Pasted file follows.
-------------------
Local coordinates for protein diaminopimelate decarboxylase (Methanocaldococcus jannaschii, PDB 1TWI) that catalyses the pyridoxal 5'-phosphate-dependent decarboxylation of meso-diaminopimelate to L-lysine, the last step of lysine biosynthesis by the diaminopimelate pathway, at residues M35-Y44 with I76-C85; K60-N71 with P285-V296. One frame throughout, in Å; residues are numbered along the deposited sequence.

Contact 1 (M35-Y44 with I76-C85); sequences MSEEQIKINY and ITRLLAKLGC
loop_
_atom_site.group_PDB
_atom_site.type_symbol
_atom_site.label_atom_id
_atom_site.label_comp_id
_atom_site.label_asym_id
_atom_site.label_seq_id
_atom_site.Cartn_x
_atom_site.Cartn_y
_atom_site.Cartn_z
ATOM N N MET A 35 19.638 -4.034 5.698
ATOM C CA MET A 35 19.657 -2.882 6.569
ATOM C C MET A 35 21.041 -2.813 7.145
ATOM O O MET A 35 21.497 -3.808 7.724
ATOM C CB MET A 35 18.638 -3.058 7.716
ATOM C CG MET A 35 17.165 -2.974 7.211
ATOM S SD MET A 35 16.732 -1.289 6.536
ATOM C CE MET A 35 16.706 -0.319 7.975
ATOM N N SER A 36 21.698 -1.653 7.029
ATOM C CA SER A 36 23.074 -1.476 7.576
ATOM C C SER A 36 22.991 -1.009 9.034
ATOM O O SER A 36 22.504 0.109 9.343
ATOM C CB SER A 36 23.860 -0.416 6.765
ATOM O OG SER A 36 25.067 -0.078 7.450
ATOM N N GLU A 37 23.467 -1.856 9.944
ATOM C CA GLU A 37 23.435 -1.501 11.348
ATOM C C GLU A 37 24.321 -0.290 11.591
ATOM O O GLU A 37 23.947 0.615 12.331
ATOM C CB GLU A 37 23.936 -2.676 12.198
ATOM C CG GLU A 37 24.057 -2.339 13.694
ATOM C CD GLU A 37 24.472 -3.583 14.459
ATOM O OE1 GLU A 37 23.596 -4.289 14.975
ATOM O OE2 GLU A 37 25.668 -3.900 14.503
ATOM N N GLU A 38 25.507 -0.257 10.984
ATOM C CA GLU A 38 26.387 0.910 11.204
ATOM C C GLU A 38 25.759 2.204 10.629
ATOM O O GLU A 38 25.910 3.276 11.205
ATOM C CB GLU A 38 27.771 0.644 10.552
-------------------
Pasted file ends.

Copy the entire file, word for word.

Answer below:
Local coordinates for protein diaminopimelate decarboxylase (Methanocaldococcus jannaschii, PDB 1TWI) that catalyses the pyridoxal 5'-phosphate-dependent decarboxylation of meso-diaminopimelate to L-lysine, the last step of lysine biosynthesis by the diaminopimelate pathway, at residues M35-Y44 with I76-C85; K60-N71 with P285-V296. One frame throughout, in Å; residues are numbered along the deposited sequence.

Contact 1 (M35-Y44 with I76-C85); sequences MSEEQIKINY and ITRLLAKLGC
loop_
_atom_site.group_PDB
_atom_site.type_symbol
_atom_site.label_atom_id
_atom_site.label_comp_id
_atom_site.label_asym_id
_atom_site.label_seq_id
_atom_site.Cartn_x
_atom_site.Cartn_y
_atom_site.Cartn_z
ATOM N N MET A 35 19.638 -4.034 5.698
ATOM C CA MET A 35 19.657 -2.882 6.569
ATOM C C MET A 35 21.041 -2.813 7.145
ATOM O O MET A 35 21.497 -3.808 7.724
ATOM C CB MET A 35 18.638 -3.058 7.716
ATOM C CG MET A 35 17.165 -2.974 7.211
ATOM S SD MET A 35 16.732 -1.289 6.536
ATOM C CE MET A 35 16.706 -0.319 7.975
ATOM N N SER A 36 21.698 -1.653 7.029
ATOM C CA SER A 36 23.074 -1.476 7.576
ATOM C C SER A 36 22.991 -1.009 9.034
ATOM O O SER A 36 22.504 0.109 9.343
ATOM C CB SER A 36 23.860 -0.416 6.765
ATOM O OG SER A 36 25.067 -0.078 7.450
ATOM N N GLU A 37 23.467 -1.856 9.944
ATOM C CA GLU A 37 23.435 -1.501 11.348
ATOM C C GLU A 37 24.321 -0.290 11.591
ATOM O O GLU A 37 23.947 0.615 12.331
ATOM C CB GLU A 37 23.936 -2.676 12.198
ATOM C CG GLU A 37 24.057 -2.339 13.694
ATOM C CD GLU A 37 24.472 -3.583 14.459
ATOM O OE1 GLU A 37 23.596 -4.289 14.975
ATOM O OE2 GLU A 37 25.668 -3.900 14.503
ATOM N N GLU A 38 25.507 -0.257 10.984
ATOM C CA GLU A 38 26.387 0.910 11.204
ATOM C C GLU A 38 25.759 2.204 10.629
ATOM O O GLU A 38 25.910 3.276 11.205
ATOM C CB GLU A 38 27.771 0.644 10.552